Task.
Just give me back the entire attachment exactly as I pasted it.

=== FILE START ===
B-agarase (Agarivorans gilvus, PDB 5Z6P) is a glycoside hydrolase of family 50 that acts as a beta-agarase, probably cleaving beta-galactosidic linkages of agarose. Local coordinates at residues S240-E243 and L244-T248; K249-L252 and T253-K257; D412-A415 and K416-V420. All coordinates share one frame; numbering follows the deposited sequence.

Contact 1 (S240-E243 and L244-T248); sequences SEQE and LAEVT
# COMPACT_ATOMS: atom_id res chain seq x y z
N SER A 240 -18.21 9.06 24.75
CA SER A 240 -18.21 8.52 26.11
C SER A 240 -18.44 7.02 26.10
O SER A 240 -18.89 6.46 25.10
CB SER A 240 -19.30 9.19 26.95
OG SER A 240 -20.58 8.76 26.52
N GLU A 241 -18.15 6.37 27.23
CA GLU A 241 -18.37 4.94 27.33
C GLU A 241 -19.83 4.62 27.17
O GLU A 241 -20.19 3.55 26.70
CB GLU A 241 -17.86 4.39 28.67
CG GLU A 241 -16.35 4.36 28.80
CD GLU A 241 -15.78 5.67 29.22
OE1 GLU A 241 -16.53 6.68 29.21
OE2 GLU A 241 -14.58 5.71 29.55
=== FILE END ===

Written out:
B-agarase (Agarivorans gilvus, PDB 5Z6P) is a glycoside hydrolase of family 50 that acts as a beta-agarase, probably cleaving beta-galactosidic linkages of agarose. Local coordinates at residues S240-E243 and L244-T248; K249-L252 and T253-K257; D412-A415 and K416-V420. All coordinates share one frame; numbering follows the deposited sequence.

Contact 1 (S240-E243 and L244-T248); sequences SEQE and LAEVT
# COMPACT_ATOMS: atom_id res chain seq x y z
N SER A 240 -18.21 9.06 24.75
CA SER A 240 -18.21 8.52 26.11
C SER A 240 -18.44 7.02 26.10
O SER A 240 -18.89 6.46 25.10
CB SER A 240 -19.30 9.19 26.95
OG SER A 240 -20.58 8.76 26.52
N GLU A 241 -18.15 6.37 27.23
CA GLU A 241 -18.37 4.94 27.33
C GLU A 241 -19.83 4.62 27.17
O GLU A 241 -20.19 3.55 26.70
CB GLU A 241 -17.86 4.39 28.67
CG GLU A 241 -16.35 4.36 28.80
CD GLU A 241 -15.78 5.67 29.22
OE1 GLU A 241 -16.53 6.68 29.21
OE2 GLU A 241 -14.58 5.71 29.55